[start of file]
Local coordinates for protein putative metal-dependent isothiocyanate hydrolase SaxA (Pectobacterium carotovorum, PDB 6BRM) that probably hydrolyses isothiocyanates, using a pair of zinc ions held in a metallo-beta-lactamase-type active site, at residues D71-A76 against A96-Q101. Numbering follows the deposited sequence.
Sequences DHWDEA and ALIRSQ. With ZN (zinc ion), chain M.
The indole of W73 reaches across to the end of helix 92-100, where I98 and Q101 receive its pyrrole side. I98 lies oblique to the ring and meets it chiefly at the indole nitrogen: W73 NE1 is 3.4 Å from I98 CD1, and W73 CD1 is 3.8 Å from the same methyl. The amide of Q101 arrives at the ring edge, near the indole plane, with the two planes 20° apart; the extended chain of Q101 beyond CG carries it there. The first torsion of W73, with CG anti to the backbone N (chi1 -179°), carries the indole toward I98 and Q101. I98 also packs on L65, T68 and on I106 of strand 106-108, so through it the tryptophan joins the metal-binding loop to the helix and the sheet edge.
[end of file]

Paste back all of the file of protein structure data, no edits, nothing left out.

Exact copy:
Local coordinates for protein putative metal-dependent isothiocyanate hydrolase SaxA (Pectobacterium carotovorum, PDB 6BRM) that probably hydrolyses isothiocyanates, using a pair of zinc ions held in a metallo-beta-lactamase-type active site, at residues D71-A76 against A96-Q101. Numbering follows the deposited sequence.
Sequences DHWDEA and ALIRSQ. With ZN (zinc ion), chain M.
The indole of W73 reaches across to the end of helix 92-100, where I98 and Q101 receive its pyrrole side. I98 lies oblique to the ring and meets it chiefly at the indole nitrogen: W73 NE1 is 3.4 Å from I98 CD1, and W73 CD1 is 3.8 Å from the same methyl. The amide of Q101 arrives at the ring edge, near the indole plane, with the two planes 20° apart; the extended chain of Q101 beyond CG carries it there. The first torsion of W73, with CG anti to the backbone N (chi1 -179°), carries the indole toward I98 and Q101. I98 also packs on L65, T68 and on I106 of strand 106-108, so through it the tryptophan joins the metal-binding loop to the helix and the sheet edge.